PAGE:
The martial arts community in the US is expansive and diverse, yet movies and the media portrayed every martial art in the same way ever since these sports were first introduced. So you can't really blame the uninitiated for the mistakes they make. How else are they supposed to know?
Time to set the record straight.
1. "Show me what you’ve got/fight me."
The best way to win a fight is to not engage in one. Martial arts are meant to teach self-defense in the most extreme scenarios, and “control” (the ability to not accidentally break a bone) isn’t taught until later on in training. This is like asking a boy who just went through puberty to punch you as hard as possible. He. Does. Not. Know.
2. "I bet you couldn’t beat someone with a gun."
Would a shark beat a lion? Are they on land or in the water? How long have they been there? Does the lion have its pride with it (which is kind of, you know, its entire evolutionary strategy)?
Is the gunman alone? Am I standing right next to him or a few meters away? Is there cover? What type of gun is it? Which martial art am I trained it? Are they actually willing to shoot me? Has either of us ever been in a fight before? Is one of us significantly taller?
Either way, some people seem to forget that weapons have been around for as long as martial arts have. It’s not like thousands of years ago people just couldn’t afford to sharpen a stick and decided, “You know what? I’ll just use my hands and hope for the best.” No. The entire point of martial arts is this: a weapon can be stolen and used against its owner, but hands cannot.
3. "I bet you couldn’t beat a tank."
Well, I’d do better than you.
4. "But you’re a girl."
Another major characteristic of a martial art is the lack of emphasis on natural ability. Martial arts are meant to maximize your body’s performance by using optimal positioning and technique, essentially making it so that you don’t have to lift regularly to be able to punch a hole in the wall.
That being said, in my experience, men have more of an advantage in a martial arts fight because of one thing only: height. Not strength, because a sidekick to the solar plexus is still a sidekick to the solar plexus and a hookkick to the temple is still a hookkick to the temple. Yet at the same time, American physical education generally has boys building up and girls focusing on balance and flexibility, leaving the adult men at my academy almost incapable of kicking above the knee without falling over.
5. "Can you do that one move from the movie?"
Probably not. Even if I took the same martial art as that guy in that movie, the directors probably took the “coolest looking” move as opposed to the “move you would actually learn and use in real life”.
6. "My favorite martial art is kickboxing."
Why do I always hear this? Why is kickboxing a martial art but not wrestling or gymnastics?
Is there an official classification I don’t know about? I would be perfectly willing to accept kickboxing as a martial art but when did this become a discussion point?
Someone please tell me why.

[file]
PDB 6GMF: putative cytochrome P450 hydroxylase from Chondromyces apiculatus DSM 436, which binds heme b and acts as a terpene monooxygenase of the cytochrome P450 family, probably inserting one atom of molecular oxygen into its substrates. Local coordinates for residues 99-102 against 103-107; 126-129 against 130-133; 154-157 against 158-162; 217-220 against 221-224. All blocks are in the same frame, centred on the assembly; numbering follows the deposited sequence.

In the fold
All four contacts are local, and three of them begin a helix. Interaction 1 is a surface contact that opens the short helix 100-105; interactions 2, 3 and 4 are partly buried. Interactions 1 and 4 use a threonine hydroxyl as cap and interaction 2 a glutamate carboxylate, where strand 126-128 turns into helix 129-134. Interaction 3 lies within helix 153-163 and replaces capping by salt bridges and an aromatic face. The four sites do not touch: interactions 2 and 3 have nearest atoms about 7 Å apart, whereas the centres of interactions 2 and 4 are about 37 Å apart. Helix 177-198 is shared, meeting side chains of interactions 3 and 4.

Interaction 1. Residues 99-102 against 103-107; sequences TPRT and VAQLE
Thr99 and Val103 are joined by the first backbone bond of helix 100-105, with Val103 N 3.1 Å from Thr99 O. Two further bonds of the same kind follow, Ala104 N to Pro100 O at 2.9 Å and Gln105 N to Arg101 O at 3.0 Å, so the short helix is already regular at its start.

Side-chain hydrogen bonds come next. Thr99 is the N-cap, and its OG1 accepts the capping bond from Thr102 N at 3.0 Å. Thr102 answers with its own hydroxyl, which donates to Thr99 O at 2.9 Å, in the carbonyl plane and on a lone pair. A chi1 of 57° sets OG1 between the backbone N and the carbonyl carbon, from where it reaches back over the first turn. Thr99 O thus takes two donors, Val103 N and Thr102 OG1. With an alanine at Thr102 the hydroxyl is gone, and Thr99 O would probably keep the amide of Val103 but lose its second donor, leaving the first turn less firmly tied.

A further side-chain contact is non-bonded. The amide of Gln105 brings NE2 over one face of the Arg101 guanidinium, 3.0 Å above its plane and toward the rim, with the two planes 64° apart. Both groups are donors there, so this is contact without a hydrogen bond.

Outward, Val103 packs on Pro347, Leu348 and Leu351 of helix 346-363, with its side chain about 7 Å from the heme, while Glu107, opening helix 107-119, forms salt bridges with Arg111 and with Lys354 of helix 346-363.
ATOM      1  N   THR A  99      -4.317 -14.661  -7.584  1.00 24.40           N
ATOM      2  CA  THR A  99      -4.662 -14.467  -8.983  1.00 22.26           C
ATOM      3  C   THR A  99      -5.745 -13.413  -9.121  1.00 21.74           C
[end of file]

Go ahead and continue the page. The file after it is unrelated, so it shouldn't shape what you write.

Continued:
7. "Taekwondo isn’t a real martial art."
“Martial” = adj. Warlike or befitting a warrior.
“Art” = noun. The quality, production, expression or realm, according to aesthetic principles, of what is beautiful, appealing, or of more than ordinary significance; any field using the skills or techniques of art
“Martial Art” = noun. Any of the forms of self-defense or combat that utilize physical skill and coordination without weapons, often practiced as sport
Where in those definitions is the word “old”? What, Taekwondo can’t be a martial art just because it’s not old? So Taekwondo isn’t a martial art now but it will be in three thousand years?
Taekwondo is a style of martial arts developed in Korea in the early 1950s. It draws heavily from other traditional forms of martial arts and focusses mostly on foot techniques as opposed to hand techniques. Some moves are meant to be more utilitarian and some are meant to be more stylized. Taekwondo instructors focus on moral philosophy and meditation. For all intents and purposes, it is a martial art. It is used like a martial art, based off other martial arts, teaches the same lessons as a martial art, looks like a martial art, tastes like a martial art...
It is a martial art.
8. "Brazilian Jiu Jitsu and/or Capoera aren’t real martial arts."
What? They can’t be because they’re not Asian?
9. "I bet you paid for your blackbelt."
Why, yes I did. But my instructors didn’t accept payment in the form of cash.
THEY ONLY ACCEPT PAYMENT IN BLOOD, SWEAT AND TEARS.
10. "Do you take karate?"
Although “karate” technically speaking just means “empty hand” in Japanese, implying the characteristic use of body parts in lieu of weapons. “Karate” therefore applies to any martial art not employing weapons, though it isn’t generally used that way. Many schools in the US will just have “karate” as their style, but there are many different types of karate as well as many martial arts that aren’t classified as karate.
So…yes and no.
11. "What’s the proper way to pronounce your martial art’s name?"
Heck if I know. This isn’t a language class.
12. Misuse of the words “dojo,” “sensei” and “shifu.”
Speaking of language class…
These are indeed real words, pronounced correctly or not. But they don’t apply to every martial art. A “dojo” would apply to traditionally Japanese martial arts, whereas in Korean martial arts it would be a “dojong.” “Sensei” is another Japanese word meaning “teacher,” so it would be kind of stupid to call a Kung Fu “sensei” in the same way it would be stupid to call your algebra teacher “sensei.” “Shifu” is one of the ways to say “teacher” in Chinese, so the same applies above.
Lead Image Credit: DreamWorks Animation